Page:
Microprocessor knee versus non-microprocessor knee for backup device in lower limb prostheses: A qualitative study
Abstract: Introduction: Current policy in the Canadian Armed Forces (CAF) and Veterans Affairs Canada (VAC) is to provide individuals who require a prosthesis for a knee disarticulation (KD) or transfemoral (TF)-level amputation a microprocessor knee (MPK) unit for daily use and a non-microprocessor knee unit (N-MPK) as a backup prosthesis. Given the known functional differences between these two types of prosthetic knee units, the purpose of this study was to gain an understanding of user device preference and the impact of switching between the MPK and N-MPK. Methods: Four currently serving CAF members and two Veterans with unilateral TF or KD amputation participated in semi-structured interviews. Qualitative content analysis identified key themes reflecting their experiences using prostheses. Results: Seven major categories emerged that helped shape prosthesis preferences: functionality, physical aspects, mental aspects, activity, maintenance, safety, and health-related quality of life. The MPK was superior in all categories, resulting in considerably fewer falls and improved cognitive and physical performance. The four participants who had an N-MPK backup did not use this device and instead received a loaner MPK from their prosthetist when required. Discussion: For individuals who do not have ready access to their prosthetist to obtain a loaner knee unit, consideration should be given for a backup prosthesis with the same MPK unit as their daily-use prosthesis, as participants identify significant issues when trying to function with an N-MPK unit. Individuals with ready access to a loaner knee unit through their prosthetist may not require a backup prosthesis.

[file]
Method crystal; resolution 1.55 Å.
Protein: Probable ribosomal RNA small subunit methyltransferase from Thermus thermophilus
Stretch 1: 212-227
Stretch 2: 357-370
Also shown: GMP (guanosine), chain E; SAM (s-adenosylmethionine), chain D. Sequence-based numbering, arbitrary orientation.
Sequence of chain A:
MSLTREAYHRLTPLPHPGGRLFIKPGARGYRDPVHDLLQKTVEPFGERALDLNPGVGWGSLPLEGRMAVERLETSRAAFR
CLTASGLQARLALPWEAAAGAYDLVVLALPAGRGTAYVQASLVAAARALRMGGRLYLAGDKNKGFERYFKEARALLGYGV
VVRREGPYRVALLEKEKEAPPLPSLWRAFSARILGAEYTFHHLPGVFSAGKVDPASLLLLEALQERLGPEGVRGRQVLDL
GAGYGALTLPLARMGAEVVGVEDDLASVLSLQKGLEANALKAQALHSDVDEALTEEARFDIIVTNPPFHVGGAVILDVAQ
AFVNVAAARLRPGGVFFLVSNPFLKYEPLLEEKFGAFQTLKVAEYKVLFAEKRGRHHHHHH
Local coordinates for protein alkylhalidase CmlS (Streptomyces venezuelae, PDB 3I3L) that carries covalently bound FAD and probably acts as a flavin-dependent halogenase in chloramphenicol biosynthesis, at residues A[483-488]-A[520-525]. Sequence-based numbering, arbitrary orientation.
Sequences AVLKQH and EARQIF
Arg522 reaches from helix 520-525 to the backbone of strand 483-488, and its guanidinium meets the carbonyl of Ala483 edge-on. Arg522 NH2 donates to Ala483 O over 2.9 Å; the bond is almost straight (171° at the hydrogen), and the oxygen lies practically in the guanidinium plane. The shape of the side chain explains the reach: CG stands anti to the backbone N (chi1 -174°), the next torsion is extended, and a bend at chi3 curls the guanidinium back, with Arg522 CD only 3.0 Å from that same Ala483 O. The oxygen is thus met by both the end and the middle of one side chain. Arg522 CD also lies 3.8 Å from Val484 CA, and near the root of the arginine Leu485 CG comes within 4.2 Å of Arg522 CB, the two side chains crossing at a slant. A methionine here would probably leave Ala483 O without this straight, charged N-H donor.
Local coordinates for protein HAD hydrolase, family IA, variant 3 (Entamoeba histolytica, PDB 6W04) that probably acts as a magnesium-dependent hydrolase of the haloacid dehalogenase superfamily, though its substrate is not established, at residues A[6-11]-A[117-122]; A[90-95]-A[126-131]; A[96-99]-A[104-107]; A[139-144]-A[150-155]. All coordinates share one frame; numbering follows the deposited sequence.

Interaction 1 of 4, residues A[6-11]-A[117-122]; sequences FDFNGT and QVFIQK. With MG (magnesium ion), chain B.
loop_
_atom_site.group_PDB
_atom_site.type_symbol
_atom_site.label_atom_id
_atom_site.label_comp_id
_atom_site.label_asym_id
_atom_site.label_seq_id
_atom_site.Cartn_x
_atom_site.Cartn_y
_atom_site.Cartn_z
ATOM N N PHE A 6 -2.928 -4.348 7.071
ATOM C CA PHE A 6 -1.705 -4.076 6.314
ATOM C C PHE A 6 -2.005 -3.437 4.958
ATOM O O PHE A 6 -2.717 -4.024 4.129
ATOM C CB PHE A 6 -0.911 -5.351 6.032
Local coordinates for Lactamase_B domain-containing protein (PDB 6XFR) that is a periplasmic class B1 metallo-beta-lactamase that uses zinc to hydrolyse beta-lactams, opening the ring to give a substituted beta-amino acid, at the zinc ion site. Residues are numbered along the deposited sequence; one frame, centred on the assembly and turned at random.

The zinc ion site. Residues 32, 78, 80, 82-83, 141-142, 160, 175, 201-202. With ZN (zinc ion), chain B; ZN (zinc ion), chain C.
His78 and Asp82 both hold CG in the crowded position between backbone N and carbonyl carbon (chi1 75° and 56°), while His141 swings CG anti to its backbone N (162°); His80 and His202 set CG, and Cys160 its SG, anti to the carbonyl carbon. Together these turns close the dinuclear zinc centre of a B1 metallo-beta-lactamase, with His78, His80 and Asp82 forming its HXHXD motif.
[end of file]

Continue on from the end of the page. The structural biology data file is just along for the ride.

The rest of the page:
Abstract: We sought to quantify the impact of injury characteristics and setting on the development of mental health conditions, comparing combat to noncombat injury mechanisms. Due to advances in combat casualty care, military service-members are surviving traumatic injuries at substantial rates. The nature and setting of traumatic injury may influence the development of subsequent mental health disorders more than clinical injury characteristics. TRICARE claims data was used to identify servicemembers injured in combat between 2007 and 2011. Controls were servicemembers injured in a noncombat setting matched by age, sex, and injury severity. The rate of development, and time to diagnosis [in days (d)], of 3 common mental health conditions (post-traumatic stress disorder, depression, and anxiety) among combat-injured servicemembers were compared to controls. Risk factors for developing a new mental health condition after traumatic injury were evaluated using multivariable logistic regression that controlled for confounders. There were 3979 combat-injured servicemember and 3979 matched controls. The majority of combat injured servicemembers (n = 2524, 63%) were diagnosed with a new mental health condition during the course of follow-up, compared to 36% (n = 1415) of controls (P < 0.001). In the adjusted model, those with combat-related injury were significantly more likely to be diagnosed with a new mental health condition [odds ratio (OR): 3.18, [95% confidence interval (CI): 2.88–3.50]]. Junior (OR: 3.33, 95%CI: 2.66–4.17) and senior enlisted (OR: 2.56, 95%CI: 2.07–3.17) servicemem-bers were also at significantly greater risk. We found significantly higher rates of new mental health conditions among servicemembers injured in combat compared to service-members sustaining injuries in noncombat settings. This indicates that injury mechanism and environment are important drivers of mental health sequelae after trauma.